As a recognized discipline, change management has been in existence for over half a century. Yet despite the huge investment that companies have made in tools, training, and thousands of books (over 83,000 on Amazon), most studies still show a 60-70% failure rate for organizational change projects — a statistic that has stayed constant from the 1970’s to the present.
Given the evidence, is it possible that everything we know about change management is wrong and that we need to go back to the drawing board? Should we abandon Kotter’s eight success factors, Blanchard’s moving cheese, and everything else we know about engagement, communication, small wins, building the business case, and all of the other elements of the change management framework?
While it might be plausible to conclude that we should rethink the basics, let me suggest an alternative explanation: The content of change management is reasonably correct, but the managerial capacity to implement it has been woefully underdeveloped. In fact, instead of strengthening managers’ ability to manage change, we’ve instead allowed managers to outsource change management to HR specialists and consultants instead of taking accountability themselves — an approach that often doesn’t work.
Here’s an example of this pattern: Over the course of several years, a major healthcare company introduced thousands of managers to a particular change management approach, while providing more intensive training in specific tools and techniques to six sigma and HR experts. As a result, managers became familiar with the concepts, but depended on the “experts” to actually put together the plans. Eventually, change management just became one more work-stream for every project, instead of a new way of thinking about how to get something accomplished.
Obviously, not every company lets its managers off the hook in this way. But if your organization (or your piece of it) struggles with effectively implementing change, you might want to ask yourself the following three questions:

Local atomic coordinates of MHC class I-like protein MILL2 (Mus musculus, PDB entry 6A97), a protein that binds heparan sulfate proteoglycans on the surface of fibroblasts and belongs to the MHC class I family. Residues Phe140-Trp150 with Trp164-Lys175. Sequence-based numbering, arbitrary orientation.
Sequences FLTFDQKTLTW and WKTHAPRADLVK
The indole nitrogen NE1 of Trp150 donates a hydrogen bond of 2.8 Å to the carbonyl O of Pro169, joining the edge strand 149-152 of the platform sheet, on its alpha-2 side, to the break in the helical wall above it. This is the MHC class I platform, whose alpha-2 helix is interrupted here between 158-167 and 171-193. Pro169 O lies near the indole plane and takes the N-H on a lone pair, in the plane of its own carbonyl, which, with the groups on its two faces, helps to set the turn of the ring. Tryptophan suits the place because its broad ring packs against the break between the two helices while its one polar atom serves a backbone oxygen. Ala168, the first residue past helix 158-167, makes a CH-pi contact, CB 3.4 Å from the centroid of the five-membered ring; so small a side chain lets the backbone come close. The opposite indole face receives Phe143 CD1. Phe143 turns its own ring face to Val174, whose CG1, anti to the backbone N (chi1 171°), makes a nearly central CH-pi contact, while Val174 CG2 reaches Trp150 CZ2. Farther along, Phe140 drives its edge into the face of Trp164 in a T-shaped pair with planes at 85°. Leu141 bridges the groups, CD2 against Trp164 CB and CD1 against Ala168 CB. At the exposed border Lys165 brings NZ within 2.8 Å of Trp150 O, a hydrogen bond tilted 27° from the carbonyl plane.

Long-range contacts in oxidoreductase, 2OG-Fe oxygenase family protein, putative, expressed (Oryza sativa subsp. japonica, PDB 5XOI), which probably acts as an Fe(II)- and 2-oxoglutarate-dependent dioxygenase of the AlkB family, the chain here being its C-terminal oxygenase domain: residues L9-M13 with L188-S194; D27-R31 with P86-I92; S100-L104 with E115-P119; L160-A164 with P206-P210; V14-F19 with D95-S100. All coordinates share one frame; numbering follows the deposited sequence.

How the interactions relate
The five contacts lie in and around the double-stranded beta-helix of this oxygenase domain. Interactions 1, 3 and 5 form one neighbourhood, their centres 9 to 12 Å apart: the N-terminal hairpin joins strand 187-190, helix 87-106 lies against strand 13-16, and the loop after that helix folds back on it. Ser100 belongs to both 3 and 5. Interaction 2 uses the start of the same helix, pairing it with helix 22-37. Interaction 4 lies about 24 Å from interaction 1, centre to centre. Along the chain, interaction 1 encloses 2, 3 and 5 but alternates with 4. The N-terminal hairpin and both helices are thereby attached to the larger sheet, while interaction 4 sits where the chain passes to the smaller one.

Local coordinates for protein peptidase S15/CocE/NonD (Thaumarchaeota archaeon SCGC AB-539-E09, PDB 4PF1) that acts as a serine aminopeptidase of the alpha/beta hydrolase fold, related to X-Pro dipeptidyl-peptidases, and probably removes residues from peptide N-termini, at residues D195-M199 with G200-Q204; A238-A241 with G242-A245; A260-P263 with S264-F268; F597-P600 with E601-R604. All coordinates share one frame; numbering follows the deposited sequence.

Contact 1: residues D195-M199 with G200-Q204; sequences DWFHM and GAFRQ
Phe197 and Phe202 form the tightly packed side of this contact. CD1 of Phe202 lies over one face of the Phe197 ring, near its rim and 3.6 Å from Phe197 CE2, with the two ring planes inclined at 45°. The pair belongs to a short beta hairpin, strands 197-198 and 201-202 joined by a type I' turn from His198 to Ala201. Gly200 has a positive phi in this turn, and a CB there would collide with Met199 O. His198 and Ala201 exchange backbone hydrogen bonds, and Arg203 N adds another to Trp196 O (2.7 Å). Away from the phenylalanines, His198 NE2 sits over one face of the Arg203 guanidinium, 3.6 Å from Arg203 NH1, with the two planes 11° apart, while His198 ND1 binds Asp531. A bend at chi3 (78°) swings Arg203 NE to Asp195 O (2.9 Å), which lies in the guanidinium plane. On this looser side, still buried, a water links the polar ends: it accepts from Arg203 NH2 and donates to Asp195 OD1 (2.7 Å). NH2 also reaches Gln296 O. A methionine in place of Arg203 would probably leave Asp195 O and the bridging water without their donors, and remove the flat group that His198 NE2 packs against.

1. Do you have a common framework, language, and set of tools for managing significant change? There are plenty to choose from, and many of them have the same set of ingredients, just explained and parsed differently. The key is to have a common set of definitions, approaches, and simple checklists that everyone is familiar with.
2. To what extent are your plans for change integrated into your overall project plans, and not put together separately or in parallel? The challenge is to make change management part and parcel of the business plan, and not an add-on that is managed independently.
3. Finally, who is accountable for effective change management in your organization: Managers or “experts” (whether from staff groups or outside the company)? Unless your managers are accountable for making sure that change happens systematically and rigorously — and certain behaviors are rewarded or punished accordingly — they won’t develop their skills.
Everyone agrees that change management is important. Making it happen effectively, however, needs to be a core competence of managers and not something that they can pass off to others.